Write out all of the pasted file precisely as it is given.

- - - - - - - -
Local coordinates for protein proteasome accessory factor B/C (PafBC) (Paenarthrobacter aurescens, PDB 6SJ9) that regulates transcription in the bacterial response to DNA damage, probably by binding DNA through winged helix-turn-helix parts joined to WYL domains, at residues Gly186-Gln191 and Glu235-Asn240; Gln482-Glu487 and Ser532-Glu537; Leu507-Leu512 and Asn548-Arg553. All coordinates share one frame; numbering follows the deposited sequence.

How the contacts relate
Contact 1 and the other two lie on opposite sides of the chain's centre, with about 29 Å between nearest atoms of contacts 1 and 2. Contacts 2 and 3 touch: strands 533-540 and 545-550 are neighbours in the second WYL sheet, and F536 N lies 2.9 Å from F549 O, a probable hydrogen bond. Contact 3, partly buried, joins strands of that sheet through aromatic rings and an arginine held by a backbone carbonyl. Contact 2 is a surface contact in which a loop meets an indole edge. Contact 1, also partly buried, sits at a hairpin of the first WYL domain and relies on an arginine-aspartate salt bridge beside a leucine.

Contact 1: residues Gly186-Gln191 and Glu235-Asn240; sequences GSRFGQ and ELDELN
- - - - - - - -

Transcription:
Local coordinates for protein proteasome accessory factor B/C (PafBC) (Paenarthrobacter aurescens, PDB 6SJ9) that regulates transcription in the bacterial response to DNA damage, probably by binding DNA through winged helix-turn-helix parts joined to WYL domains, at residues Gly186-Gln191 and Glu235-Asn240; Gln482-Glu487 and Ser532-Glu537; Leu507-Leu512 and Asn548-Arg553. All coordinates share one frame; numbering follows the deposited sequence.

How the contacts relate
Contact 1 and the other two lie on opposite sides of the chain's centre, with about 29 Å between nearest atoms of contacts 1 and 2. Contacts 2 and 3 touch: strands 533-540 and 545-550 are neighbours in the second WYL sheet, and F536 N lies 2.9 Å from F549 O, a probable hydrogen bond. Contact 3, partly buried, joins strands of that sheet through aromatic rings and an arginine held by a backbone carbonyl. Contact 2 is a surface contact in which a loop meets an indole edge. Contact 1, also partly buried, sits at a hairpin of the first WYL domain and relies on an arginine-aspartate salt bridge beside a leucine.

Contact 1: residues Gly186-Gln191 and Glu235-Asn240; sequences GSRFGQ and ELDELN